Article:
Liuva I

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Liuva I, illustration from 1095

Liuva I (died 570,[1] 571-572,[2] or 573[3]) was a Visigothic King of Hispania and Septimania.


He was made king at Narbonne following the death of Athanagild in 567. Roger Collins notes this was the first time a Visigothic king is mentioned in the north-eastern region of the realm since 531, when Amalaric was murdered. He suggests Liuva's coronation near the border with the Franks was because of renewed threats from that neighbor; under Guntram, the Franks are known to have posed more of a threat to the Visigoths.[4] This threat would also explain why in the second year of his reign, Liuva made his younger brother Liuvigild both co-ruler and heir, putting him in direct charge of Hispania Citerior, or the eastern part of Hispania.[5]

The Frankish threat may also explain why Liuva gave shelter to bishop Pronimius (modern French: Fronime). Gregory of Tours states Pronimius had left Bourges to live in Septimania "for some reason or other". Liuva made him bishop of Agde, an office he held into Liuvigild's reign. When that monarch attempted to assassinate him, Pronimius then fled back to Gaul, and eventually made his way to the court of the Frankish king Childebert, who then appointed Pronimius bishop of Vence.[6]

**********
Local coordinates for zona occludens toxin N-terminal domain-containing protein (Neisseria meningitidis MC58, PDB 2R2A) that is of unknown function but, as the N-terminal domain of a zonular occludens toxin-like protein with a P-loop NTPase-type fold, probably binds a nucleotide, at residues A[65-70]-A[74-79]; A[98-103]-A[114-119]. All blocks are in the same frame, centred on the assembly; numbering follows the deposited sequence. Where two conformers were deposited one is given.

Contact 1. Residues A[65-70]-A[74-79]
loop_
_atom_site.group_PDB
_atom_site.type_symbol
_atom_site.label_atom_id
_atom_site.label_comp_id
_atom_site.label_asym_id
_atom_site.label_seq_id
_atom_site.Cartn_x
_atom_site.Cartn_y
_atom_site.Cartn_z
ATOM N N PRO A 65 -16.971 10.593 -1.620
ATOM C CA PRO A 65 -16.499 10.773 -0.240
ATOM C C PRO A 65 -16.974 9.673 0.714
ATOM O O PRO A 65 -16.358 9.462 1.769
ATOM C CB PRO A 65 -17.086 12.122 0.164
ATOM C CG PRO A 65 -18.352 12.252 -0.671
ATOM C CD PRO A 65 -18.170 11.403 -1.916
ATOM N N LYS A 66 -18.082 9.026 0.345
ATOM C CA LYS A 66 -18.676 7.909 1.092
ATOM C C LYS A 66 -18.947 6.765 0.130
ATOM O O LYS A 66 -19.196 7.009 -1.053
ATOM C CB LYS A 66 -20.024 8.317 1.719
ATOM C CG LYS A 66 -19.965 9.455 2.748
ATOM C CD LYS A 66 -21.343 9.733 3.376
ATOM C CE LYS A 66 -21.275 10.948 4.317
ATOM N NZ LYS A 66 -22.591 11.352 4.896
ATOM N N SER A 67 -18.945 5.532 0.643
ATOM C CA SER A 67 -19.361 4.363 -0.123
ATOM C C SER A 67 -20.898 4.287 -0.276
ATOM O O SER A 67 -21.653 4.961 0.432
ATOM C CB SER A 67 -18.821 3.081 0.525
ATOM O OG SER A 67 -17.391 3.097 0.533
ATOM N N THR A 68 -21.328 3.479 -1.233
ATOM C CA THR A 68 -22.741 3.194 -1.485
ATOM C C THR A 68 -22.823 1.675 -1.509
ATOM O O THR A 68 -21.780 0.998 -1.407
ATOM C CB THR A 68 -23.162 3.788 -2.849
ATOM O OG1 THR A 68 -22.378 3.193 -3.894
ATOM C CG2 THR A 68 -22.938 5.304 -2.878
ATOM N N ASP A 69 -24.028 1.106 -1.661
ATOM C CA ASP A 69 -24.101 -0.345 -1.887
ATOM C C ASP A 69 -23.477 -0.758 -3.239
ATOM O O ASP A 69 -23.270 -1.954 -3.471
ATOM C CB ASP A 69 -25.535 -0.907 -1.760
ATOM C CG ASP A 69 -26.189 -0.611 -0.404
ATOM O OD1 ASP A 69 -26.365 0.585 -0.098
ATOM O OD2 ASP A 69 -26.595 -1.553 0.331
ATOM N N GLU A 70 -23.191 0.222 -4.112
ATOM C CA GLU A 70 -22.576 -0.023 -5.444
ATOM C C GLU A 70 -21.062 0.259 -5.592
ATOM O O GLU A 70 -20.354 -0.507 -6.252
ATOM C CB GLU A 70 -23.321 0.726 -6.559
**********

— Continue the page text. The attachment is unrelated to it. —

Liuva died in the third year of his rule from unrecorded causes.[7]


  1. ^ Walsh, P. G. (June 1967). "1. The Ruodlieb: The first medieval epic of chivalry from eleventh-century Germany. Translated by Gordon B. Ford. Pp. 104. Leiden: Brill, 1965. Paper, fl. 14. - 2. Isidore of Seville: History of the Goths, Vandals, and Suevi. Translated by Guido Donini and Gordon B. Ford. Pp. viii+46. Leiden: Brill, 1966. Paper, fl. 12". The Classical Review. 17 (2): 235. doi:10.1017/s0009840x00324520. ISSN 0009-840X.
  2. ^ Dates of death according to Peter Heather, The Goths (Oxford: Blackwell, 1996), p. 279; however Isidore of Seville states Liuva died in 570 (Historia de regibus Gothorum, Vandalorum et Suevorum, chapter 48; translation in Guido Donini and Gordon B. Ford, Isidore of Seville's History of the Goths, Vandals, and Suevi, second revised edition [Leiden: E.J. Brill, 1970], pp. 22f)
  3. ^ of Biclaro, Johannes (590). "Chronicon (Iohannes Biclarensis) - Wikisource". Retrieved 2020-01-24.
  4. ^ Collins, Early Medieval Spain: Unity in Diversity 400-1000, second edition (New York: St. Martins, 1995), p. 40
  5. ^ John of Biclaro, Chronicle, 10. Translated in Kenneth Baxter Wolf, Conquerors and Chroniclers of Early Medieval Spain, second edition (Liverpool: University Press, 1990), p. 60
  6. ^ Decem Libri Historiarum, IX.24; translated by Lewis Thorpe, History of the Franks (Harmondsworth: Penguin, 1974), pp. 511f
  7. ^ Peter Heather, The Goths (Oxford: Blackwell, 1996), p. 279; Isidore of Seville, chapter 48; translation by Donini and Ford, pp. 22f
Regnal titles
Preceded by King of the Visigoths
with Liuvigild
Succeeded by